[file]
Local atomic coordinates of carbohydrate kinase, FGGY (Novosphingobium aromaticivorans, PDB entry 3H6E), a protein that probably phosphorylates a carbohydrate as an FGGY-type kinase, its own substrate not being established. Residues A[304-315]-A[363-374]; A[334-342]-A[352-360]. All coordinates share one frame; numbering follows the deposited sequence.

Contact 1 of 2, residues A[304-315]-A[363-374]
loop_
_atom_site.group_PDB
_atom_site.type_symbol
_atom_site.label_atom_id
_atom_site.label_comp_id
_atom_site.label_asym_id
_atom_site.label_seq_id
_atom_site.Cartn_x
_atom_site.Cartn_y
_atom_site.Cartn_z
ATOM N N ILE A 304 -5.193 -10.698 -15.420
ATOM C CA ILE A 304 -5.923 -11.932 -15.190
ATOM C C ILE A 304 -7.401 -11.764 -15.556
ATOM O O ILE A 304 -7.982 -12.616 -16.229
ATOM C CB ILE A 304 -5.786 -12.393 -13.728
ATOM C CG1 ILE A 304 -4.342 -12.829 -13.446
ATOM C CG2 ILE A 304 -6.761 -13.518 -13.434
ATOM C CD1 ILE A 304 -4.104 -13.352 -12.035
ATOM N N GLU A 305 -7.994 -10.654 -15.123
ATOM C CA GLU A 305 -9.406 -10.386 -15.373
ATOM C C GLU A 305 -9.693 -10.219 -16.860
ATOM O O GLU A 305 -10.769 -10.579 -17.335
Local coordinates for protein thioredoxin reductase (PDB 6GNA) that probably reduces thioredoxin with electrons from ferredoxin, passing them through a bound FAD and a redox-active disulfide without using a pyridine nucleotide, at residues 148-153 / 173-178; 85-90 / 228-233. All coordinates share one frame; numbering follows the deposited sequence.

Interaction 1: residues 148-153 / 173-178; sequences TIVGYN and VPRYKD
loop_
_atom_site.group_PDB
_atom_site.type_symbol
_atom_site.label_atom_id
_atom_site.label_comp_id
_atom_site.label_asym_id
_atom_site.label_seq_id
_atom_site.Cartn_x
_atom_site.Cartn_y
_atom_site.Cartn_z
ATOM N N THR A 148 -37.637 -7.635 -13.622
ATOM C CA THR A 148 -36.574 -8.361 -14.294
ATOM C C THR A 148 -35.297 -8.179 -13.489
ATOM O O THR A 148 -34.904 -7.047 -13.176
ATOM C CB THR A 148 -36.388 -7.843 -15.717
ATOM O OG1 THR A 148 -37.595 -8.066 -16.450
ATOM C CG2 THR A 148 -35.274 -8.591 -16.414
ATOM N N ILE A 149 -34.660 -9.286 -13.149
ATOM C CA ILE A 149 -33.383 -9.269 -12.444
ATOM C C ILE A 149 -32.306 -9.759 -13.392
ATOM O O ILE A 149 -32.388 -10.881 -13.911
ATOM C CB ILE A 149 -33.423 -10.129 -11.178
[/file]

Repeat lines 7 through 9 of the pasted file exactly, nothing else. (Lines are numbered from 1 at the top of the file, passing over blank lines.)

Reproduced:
_atom_site.label_comp_id
_atom_site.label_asym_id
_atom_site.label_seq_id